Prolacta’s 100% human milk-based nutritional products have the highest bioactivity in the human milk industry.7 Prolacta’s nutritional products are vat pasteurized using profiles defined by the U.S. Food and Drug Administration (FDA) to ensure pathogen inactivation and the highest level of safety while retaining as much of the natural bioactivity of the milk as possible.8 Prolacta's vat pasteurized products retain higher bioactivity than products processed using other methods, including retort sterilization and UHT processing.7,9,10

About Prolacta Bioscience

Prolacta Bioscience® Inc. is a privately held, global life sciences company dedicated to Advancing the Science of Human Milk® to improve the health of critically ill, premature infants. Prolacta’s 100% human milk-based nutritional products have been evaluated in more than 20 clinical studies published in peer-reviewed journals. More than 80,000 premature infants have benefited from Prolacta’s nutritional products worldwide to date.11 Established in 1999, Prolacta is the world’s leading provider of human milk-based nutritional products for hospital use and is also exploring the therapeutic potential of human milk across a wide spectrum of diseases. Prolacta maintains the industry’s strictest quality and safety standards for screening, testing, and processing donor human milk. Operating the world’s first pharmaceutical-grade human milk processing facilities, Prolacta uses vat pasteurization and a patented, FDA-reviewed manufacturing process to ensure pathogen inactivation while protecting the nutritional composition and bioactivity of its human milk-based products. Prolacta is a global company with headquarters in Duarte, California, and can be found online on Twitter, Instagram, Facebook, and LinkedIn.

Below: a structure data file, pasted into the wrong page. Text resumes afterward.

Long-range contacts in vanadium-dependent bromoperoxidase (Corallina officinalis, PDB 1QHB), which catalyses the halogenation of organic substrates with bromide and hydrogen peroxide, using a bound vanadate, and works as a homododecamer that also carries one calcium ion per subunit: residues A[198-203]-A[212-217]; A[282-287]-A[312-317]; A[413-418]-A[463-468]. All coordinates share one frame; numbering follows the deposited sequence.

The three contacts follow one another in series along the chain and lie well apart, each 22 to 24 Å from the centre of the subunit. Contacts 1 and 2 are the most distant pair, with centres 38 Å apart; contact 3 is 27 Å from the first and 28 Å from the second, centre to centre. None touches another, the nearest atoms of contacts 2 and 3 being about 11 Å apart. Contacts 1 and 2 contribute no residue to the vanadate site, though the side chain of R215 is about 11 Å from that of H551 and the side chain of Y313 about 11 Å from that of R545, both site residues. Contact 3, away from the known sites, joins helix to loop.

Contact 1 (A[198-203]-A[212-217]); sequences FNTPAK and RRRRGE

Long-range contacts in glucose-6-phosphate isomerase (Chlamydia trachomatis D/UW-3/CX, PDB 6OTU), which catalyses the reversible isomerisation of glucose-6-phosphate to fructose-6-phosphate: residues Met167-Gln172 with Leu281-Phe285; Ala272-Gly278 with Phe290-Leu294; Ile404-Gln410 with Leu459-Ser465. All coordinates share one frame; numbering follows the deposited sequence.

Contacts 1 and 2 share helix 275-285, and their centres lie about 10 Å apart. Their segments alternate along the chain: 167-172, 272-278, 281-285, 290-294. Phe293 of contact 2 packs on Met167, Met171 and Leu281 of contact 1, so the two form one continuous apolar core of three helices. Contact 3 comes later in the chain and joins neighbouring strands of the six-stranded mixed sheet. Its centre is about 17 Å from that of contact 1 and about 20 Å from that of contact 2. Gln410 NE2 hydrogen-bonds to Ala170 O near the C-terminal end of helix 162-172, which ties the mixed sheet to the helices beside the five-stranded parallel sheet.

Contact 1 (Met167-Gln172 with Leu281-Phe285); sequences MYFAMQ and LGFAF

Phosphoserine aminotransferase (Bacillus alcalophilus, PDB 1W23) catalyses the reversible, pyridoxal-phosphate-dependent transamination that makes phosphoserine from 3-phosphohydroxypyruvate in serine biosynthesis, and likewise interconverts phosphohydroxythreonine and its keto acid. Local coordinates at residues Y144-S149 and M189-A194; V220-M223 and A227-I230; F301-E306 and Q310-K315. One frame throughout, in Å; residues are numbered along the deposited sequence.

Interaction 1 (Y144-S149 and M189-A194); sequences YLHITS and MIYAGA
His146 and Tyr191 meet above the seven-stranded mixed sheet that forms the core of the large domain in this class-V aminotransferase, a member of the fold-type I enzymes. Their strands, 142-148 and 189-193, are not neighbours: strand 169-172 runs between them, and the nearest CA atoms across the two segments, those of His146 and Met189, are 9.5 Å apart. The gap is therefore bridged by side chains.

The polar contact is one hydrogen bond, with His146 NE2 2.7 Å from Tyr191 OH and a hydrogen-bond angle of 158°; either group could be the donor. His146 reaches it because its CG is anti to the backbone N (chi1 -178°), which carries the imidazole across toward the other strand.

# # #

Media Contact:
Loren Kosmont


  1. Hair AB, Peluso AM, Hawthorne KM, et al. Beyond necrotizing enterocolitis prevention: improving outcomes with an exclusive human milk-based diet [published correction appears in Breastfeed Med. 2017;12(10):663] Breastfeed Med. 2016;11(2):70-74. Doi:10.1089/bfm.2015.0134
  2. Abrams SA, Schanler RJ, Lee ML, Rechtman DJ. Greater mortality and morbidity in extremely preterm infants fed a diet containing cow milk protein products. Breastfeed Med. 2014;9(6):281-285. doi:10.1089/bfm.2014.0024
  3. Delaney Manthe E, Perks PH, Swanson JR. Team-based implementation of an exclusive human milk diet. Adv Neonatal Care. 2019;19(6):460-467. doi:10.1097/ANC.000000000000676
  4. O'Connor DL, Kiss A, Tomlinson C, et al. Nutrient enrichment of human milk with human and bovine milk-based fortifiers for infants born weighing <1250 g: a randomized clinical trial [published corrections appear in Am J Clin Nutr. 2019;110(2):529 and Am J Clin Nutr. 2020;111(5):1112] Am J Clin Nutr. 2018;108(1):108-116. doi:10.1093/ajcn/nqy067
  5. Ballard O, Morrow AL. Human milk composition: nutrients and bioactive factors. Pediatr Clin North Am. 2013 Feb;60(1):49-74. doi:10.1016/j.pcl.2012.10.002. PMID: 23178060; PMCID: PMC3586783.
  6. Gila-Diaz A, Arribas SM, Algara A, Martín-Cabrejas MA, López de Pablo ÁL, Sáenz de Pipaón M, Ramiro-Cortijo D. A review of bioactive factors in human breastmilk: a focus on prematurity. Nutrients. 2019;11(6):1307. doi:10.3390/nu11061307
  7. Liang N, Koh J, Kim BJ, Ozturk G, Barile D, Dallas DC. Structural and functional changes of bioactive proteins in donor human milk treated by vat-pasteurization, retort sterilization, ultra-high-temperature sterilization, freeze-thawing and homogenization. Front. Nutr. 2022;9.
  8. Data on file.
  9. Meredith-Dennis L, Xu G, Goonatilleke E, Lebrilla CB, Underwood MA, Smilowitz JT. Composition and variation of macronutrients, immune proteins, and human milk oligosaccharides in human milk from nonprofit and commercial milk banks. J Hum Lact. 2018;34(1):120-129. doi:10.1177/0890334417710635
  10. Lima HK, Wagner-Gillespie M, Perrin MT, Fogleman AD. Bacteria and bioactivity in Holder pasteurized and shelf-stable human milk products. Curr Dev Nutr. 2017;1(8):e001438. doi:10.3945/cdn.117.001438
  11. Data on file; Estimated number of premature infants fed Prolacta’s products from January 2007 to December 2021; data on file.